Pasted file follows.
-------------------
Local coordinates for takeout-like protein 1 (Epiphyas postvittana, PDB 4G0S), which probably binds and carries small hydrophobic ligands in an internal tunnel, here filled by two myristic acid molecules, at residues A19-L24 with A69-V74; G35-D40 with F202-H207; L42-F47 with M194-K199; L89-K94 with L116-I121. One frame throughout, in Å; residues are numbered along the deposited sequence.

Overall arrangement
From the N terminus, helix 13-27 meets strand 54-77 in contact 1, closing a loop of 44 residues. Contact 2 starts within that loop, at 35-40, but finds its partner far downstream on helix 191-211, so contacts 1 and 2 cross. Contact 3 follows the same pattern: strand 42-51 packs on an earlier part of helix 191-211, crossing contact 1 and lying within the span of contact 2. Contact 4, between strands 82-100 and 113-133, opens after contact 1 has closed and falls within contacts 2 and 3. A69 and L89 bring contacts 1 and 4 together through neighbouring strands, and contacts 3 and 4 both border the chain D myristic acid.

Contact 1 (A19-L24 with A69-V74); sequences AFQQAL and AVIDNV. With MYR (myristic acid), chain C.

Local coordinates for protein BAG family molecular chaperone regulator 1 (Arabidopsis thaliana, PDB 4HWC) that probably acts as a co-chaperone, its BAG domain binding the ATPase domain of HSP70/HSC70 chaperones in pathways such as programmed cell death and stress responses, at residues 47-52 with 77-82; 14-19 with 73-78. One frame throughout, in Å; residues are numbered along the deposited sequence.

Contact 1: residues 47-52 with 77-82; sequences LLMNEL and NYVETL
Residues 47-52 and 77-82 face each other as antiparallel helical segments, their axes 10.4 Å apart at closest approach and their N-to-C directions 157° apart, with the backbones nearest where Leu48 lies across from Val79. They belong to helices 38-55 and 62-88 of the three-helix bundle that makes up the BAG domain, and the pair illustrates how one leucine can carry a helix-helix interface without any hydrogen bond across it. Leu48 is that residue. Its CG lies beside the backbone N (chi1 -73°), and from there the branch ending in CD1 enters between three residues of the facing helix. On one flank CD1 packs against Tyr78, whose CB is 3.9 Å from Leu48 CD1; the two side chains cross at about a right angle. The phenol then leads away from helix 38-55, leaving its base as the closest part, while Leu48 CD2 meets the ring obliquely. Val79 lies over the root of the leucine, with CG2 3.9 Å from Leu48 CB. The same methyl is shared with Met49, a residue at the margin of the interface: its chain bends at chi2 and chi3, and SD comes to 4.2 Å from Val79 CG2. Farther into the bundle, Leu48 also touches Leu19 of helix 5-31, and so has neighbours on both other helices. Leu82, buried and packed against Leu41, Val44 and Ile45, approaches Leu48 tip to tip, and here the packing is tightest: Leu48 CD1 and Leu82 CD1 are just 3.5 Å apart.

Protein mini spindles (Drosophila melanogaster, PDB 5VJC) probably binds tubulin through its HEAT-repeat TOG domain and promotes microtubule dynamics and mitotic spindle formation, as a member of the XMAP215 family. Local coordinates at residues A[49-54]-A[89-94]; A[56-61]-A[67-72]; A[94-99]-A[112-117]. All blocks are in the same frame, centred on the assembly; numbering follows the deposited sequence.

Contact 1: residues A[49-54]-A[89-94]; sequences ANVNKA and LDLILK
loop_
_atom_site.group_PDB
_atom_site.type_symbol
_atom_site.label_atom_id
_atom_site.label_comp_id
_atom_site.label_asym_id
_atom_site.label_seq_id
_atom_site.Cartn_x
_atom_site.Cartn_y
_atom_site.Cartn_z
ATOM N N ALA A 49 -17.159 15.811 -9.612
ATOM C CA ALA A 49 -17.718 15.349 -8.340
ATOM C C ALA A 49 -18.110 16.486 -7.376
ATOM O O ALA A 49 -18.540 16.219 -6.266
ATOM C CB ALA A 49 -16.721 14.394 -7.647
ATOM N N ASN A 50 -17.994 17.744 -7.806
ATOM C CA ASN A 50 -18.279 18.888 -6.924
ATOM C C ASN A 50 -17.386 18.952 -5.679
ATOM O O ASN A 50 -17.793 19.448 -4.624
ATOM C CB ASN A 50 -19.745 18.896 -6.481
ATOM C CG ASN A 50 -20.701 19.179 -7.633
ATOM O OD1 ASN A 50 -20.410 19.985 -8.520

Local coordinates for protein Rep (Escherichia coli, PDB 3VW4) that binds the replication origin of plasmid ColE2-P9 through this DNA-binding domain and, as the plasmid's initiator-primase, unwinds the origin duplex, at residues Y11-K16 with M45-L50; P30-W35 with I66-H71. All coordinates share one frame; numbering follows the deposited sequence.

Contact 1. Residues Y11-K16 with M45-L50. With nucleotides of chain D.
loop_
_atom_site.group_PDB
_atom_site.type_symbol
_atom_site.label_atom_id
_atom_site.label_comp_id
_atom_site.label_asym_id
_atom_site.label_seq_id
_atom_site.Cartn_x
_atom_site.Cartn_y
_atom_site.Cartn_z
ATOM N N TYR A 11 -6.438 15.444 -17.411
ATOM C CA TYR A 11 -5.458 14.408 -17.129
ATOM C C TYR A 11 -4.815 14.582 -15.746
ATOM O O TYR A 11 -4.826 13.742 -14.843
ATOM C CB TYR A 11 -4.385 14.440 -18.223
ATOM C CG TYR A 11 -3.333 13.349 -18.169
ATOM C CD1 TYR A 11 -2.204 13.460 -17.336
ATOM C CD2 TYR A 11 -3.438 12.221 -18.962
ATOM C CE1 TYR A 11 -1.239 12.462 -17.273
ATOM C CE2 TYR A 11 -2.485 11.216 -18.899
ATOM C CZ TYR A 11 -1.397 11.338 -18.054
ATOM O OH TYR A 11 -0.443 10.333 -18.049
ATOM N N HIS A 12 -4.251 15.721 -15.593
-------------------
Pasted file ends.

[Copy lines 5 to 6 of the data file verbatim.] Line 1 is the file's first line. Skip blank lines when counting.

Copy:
Local coordinates for protein BAG family molecular chaperone regulator 1 (Arabidopsis thaliana, PDB 4HWC) that probably acts as a co-chaperone, its BAG domain binding the ATPase domain of HSP70/HSC70 chaperones in pathways such as programmed cell death and stress responses, at residues 47-52 with 77-82; 14-19 with 73-78. One frame throughout, in Å; residues are numbered along the deposited sequence.

Contact 1: residues 47-52 with 77-82; sequences LLMNEL and NYVETL